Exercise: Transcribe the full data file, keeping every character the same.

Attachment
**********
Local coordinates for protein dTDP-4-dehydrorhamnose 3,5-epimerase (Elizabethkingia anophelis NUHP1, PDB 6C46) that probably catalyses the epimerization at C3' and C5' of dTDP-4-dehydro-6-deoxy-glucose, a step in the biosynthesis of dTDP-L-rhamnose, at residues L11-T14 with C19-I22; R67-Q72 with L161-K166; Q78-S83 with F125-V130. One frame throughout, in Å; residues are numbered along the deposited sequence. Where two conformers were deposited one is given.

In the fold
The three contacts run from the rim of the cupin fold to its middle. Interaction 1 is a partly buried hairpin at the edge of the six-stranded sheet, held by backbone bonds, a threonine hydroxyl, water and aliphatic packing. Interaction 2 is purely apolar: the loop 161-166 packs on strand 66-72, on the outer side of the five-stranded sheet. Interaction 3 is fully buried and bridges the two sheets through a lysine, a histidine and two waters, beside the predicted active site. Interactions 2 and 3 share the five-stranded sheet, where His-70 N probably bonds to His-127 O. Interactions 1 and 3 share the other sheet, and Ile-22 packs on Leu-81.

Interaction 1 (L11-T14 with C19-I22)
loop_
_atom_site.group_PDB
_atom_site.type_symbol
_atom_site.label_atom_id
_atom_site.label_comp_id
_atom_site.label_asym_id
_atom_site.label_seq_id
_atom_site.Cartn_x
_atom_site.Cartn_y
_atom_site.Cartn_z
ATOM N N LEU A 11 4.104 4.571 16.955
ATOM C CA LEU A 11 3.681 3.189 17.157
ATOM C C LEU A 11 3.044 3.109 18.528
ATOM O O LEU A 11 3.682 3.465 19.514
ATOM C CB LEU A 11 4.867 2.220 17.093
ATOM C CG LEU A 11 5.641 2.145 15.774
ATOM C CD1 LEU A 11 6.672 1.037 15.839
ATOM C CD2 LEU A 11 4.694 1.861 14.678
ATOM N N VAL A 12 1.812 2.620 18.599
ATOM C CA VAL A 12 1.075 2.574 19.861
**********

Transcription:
Local coordinates for protein dTDP-4-dehydrorhamnose 3,5-epimerase (Elizabethkingia anophelis NUHP1, PDB 6C46) that probably catalyses the epimerization at C3' and C5' of dTDP-4-dehydro-6-deoxy-glucose, a step in the biosynthesis of dTDP-L-rhamnose, at residues L11-T14 with C19-I22; R67-Q72 with L161-K166; Q78-S83 with F125-V130. One frame throughout, in Å; residues are numbered along the deposited sequence. Where two conformers were deposited one is given.

In the fold
The three contacts run from the rim of the cupin fold to its middle. Interaction 1 is a partly buried hairpin at the edge of the six-stranded sheet, held by backbone bonds, a threonine hydroxyl, water and aliphatic packing. Interaction 2 is purely apolar: the loop 161-166 packs on strand 66-72, on the outer side of the five-stranded sheet. Interaction 3 is fully buried and bridges the two sheets through a lysine, a histidine and two waters, beside the predicted active site. Interactions 2 and 3 share the five-stranded sheet, where His-70 N probably bonds to His-127 O. Interactions 1 and 3 share the other sheet, and Ile-22 packs on Leu-81.

Interaction 1 (L11-T14 with C19-I22)
loop_
_atom_site.group_PDB
_atom_site.type_symbol
_atom_site.label_atom_id
_atom_site.label_comp_id
_atom_site.label_asym_id
_atom_site.label_seq_id
_atom_site.Cartn_x
_atom_site.Cartn_y
_atom_site.Cartn_z
ATOM N N LEU A 11 4.104 4.571 16.955
ATOM C CA LEU A 11 3.681 3.189 17.157
ATOM C C LEU A 11 3.044 3.109 18.528
ATOM O O LEU A 11 3.682 3.465 19.514
ATOM C CB LEU A 11 4.867 2.220 17.093
ATOM C CG LEU A 11 5.641 2.145 15.774
ATOM C CD1 LEU A 11 6.672 1.037 15.839
ATOM C CD2 LEU A 11 4.694 1.861 14.678
ATOM N N VAL A 12 1.812 2.620 18.599
ATOM C CA VAL A 12 1.075 2.574 19.861